A separate factsheet from the administration on Tuesday pointed to the administration’s work to expand access to the opioid overdose reversal drug naloxone and remove the so-called X-waiver that has limited healthcare provider access to prescription medications meant to combat opioid use disorder.

Advocates welcome the harm reduction approach, but on the other side of the coin, the White House is also touting increased enforcement and scheduling action as it relates to fentanyl.

It detailed record-high seizures of the opioid by Border Patrol agents, for example.

Biden followed suit during the speech itself, calling on the country to “launch a major surge to stop fentanyl production, sale, and trafficking, with more drug detection machines to inspect cargo and stop pills and powder at the border.”

“Working with couriers like Fed Ex to inspect more packages for drugs,” he said. “Strong penalties to crack down on fentanyl trafficking.”

In a call with reporters on Tuesday, White House Office of National Drug Control Policy (ONDCP) Director Rahul Gupta talked about the push to keep fentanyl and its analogous in Schedule I of the Controlled Substances Act (CSA).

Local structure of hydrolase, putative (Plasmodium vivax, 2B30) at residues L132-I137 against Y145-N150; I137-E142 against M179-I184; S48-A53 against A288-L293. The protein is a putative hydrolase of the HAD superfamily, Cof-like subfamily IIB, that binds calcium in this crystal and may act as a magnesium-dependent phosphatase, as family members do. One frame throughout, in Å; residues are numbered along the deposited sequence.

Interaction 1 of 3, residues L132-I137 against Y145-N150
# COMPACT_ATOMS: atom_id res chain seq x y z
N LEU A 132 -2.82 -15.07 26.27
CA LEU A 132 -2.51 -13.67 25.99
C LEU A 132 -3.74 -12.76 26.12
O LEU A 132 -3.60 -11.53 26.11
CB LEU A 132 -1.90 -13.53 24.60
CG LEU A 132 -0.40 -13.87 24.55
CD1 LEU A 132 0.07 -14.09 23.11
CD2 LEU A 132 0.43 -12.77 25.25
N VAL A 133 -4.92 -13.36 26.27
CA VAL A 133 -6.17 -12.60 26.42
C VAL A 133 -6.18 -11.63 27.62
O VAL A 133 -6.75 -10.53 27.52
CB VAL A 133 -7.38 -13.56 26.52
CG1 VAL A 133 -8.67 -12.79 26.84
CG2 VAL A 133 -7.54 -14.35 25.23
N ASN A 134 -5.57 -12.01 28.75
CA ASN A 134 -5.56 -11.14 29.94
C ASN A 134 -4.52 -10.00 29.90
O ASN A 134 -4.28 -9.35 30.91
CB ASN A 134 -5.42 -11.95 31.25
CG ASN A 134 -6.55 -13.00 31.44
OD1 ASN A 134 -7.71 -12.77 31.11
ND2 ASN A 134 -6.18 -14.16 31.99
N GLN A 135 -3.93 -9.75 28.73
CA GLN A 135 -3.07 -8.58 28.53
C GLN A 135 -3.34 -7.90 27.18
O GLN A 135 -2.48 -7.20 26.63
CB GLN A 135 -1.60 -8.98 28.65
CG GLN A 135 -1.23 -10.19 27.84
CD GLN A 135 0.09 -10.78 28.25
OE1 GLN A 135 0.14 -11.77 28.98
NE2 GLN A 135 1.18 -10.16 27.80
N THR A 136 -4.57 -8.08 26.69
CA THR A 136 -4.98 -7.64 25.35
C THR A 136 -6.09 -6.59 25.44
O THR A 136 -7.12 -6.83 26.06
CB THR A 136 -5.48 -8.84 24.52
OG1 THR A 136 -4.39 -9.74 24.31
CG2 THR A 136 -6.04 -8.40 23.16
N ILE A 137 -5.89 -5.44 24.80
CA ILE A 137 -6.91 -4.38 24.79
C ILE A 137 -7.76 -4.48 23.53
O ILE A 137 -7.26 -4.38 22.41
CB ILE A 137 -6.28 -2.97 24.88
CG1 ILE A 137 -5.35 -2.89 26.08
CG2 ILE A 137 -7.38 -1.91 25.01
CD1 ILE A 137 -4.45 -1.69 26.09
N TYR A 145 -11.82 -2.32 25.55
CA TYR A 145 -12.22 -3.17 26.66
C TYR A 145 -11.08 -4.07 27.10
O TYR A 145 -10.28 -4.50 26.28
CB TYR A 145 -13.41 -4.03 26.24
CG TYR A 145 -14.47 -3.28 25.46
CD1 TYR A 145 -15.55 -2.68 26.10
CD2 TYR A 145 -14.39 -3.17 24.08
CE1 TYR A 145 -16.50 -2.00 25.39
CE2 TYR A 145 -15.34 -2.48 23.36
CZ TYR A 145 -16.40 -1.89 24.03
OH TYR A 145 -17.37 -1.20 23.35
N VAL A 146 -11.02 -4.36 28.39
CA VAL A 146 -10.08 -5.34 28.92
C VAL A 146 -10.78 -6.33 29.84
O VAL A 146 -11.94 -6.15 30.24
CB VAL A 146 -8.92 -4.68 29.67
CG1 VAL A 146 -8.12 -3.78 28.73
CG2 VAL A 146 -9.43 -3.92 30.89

He said that the temporary classification of the opioid is set to expire on December 31, 2024, and Biden “is going to be calling on Congress to look at that to make this permanent—and it’s going to be important in order to protect Americans from the threat of lethal drugs, such as fentanyl and fentanyl-related substances.”

With respect to marijuana actions, Biden and members of his administration have routinely cheered the pardon action in recent months, including on Martin Luther King Jr. Day when the president described the action as a reflection of his commitment to “equal justice.”

At the end of last year, the president granted a half dozen additional pardons, including for a handful of people with marijuana or other drug convictions on their records.

Domestic Policy Council Director Susan Rice said in December that the president’s broader cannabis clemency and directive for an administrative review into cannabis scheduling have helped address the country’s “failed approach to marijuana” and represent key parts of the administration’s “remarkably productive year.”